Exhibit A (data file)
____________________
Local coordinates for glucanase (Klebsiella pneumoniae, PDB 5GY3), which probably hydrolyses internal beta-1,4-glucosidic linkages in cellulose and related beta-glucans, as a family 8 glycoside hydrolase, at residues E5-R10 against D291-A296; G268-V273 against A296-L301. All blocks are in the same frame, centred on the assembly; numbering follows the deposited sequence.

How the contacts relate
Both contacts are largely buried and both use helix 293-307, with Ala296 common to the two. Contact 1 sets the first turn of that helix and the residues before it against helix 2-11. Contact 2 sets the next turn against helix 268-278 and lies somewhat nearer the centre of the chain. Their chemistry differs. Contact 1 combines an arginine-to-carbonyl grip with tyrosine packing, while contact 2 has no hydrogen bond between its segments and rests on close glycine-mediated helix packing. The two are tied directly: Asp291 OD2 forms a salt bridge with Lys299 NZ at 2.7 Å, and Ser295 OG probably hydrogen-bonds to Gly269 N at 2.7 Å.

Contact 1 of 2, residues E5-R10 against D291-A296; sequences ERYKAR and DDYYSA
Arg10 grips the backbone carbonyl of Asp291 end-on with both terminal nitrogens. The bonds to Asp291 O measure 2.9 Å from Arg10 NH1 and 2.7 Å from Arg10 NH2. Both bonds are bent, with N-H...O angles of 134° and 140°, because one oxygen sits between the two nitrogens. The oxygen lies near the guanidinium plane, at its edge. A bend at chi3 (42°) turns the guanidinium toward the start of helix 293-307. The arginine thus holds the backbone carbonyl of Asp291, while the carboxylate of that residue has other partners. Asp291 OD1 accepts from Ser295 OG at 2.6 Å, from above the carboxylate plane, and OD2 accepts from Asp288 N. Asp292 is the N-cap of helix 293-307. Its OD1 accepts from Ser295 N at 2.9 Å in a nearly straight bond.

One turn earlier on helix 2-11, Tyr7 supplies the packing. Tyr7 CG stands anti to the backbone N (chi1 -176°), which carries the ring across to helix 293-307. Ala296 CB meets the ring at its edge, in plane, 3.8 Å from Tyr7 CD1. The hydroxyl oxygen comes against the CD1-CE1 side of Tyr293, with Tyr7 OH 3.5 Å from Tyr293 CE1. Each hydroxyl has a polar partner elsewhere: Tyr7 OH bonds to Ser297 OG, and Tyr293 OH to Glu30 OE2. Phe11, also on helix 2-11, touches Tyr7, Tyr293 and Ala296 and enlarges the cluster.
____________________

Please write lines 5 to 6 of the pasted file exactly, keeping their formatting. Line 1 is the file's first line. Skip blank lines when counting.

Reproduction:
Arg10 grips the backbone carbonyl of Asp291 end-on with both terminal nitrogens. The bonds to Asp291 O measure 2.9 Å from Arg10 NH1 and 2.7 Å from Arg10 NH2. Both bonds are bent, with N-H...O angles of 134° and 140°, because one oxygen sits between the two nitrogens. The oxygen lies near the guanidinium plane, at its edge. A bend at chi3 (42°) turns the guanidinium toward the start of helix 293-307. The arginine thus holds the backbone carbonyl of Asp291, while the carboxylate of that residue has other partners. Asp291 OD1 accepts from Ser295 OG at 2.6 Å, from above the carboxylate plane, and OD2 accepts from Asp288 N. Asp292 is the N-cap of helix 293-307. Its OD1 accepts from Ser295 N at 2.9 Å in a nearly straight bond.

One turn earlier on helix 2-11, Tyr7 supplies the packing. Tyr7 CG stands anti to the backbone N (chi1 -176°), which carries the ring across to helix 293-307. Ala296 CB meets the ring at its edge, in plane, 3.8 Å from Tyr7 CD1. The hydroxyl oxygen comes against the CD1-CE1 side of Tyr293, with Tyr7 OH 3.5 Å from Tyr293 CE1. Each hydroxyl has a polar partner elsewhere: Tyr7 OH bonds to Ser297 OG, and Tyr293 OH to Glu30 OE2. Phe11, also on helix 2-11, touches Tyr7, Tyr293 and Ala296 and enlarges the cluster.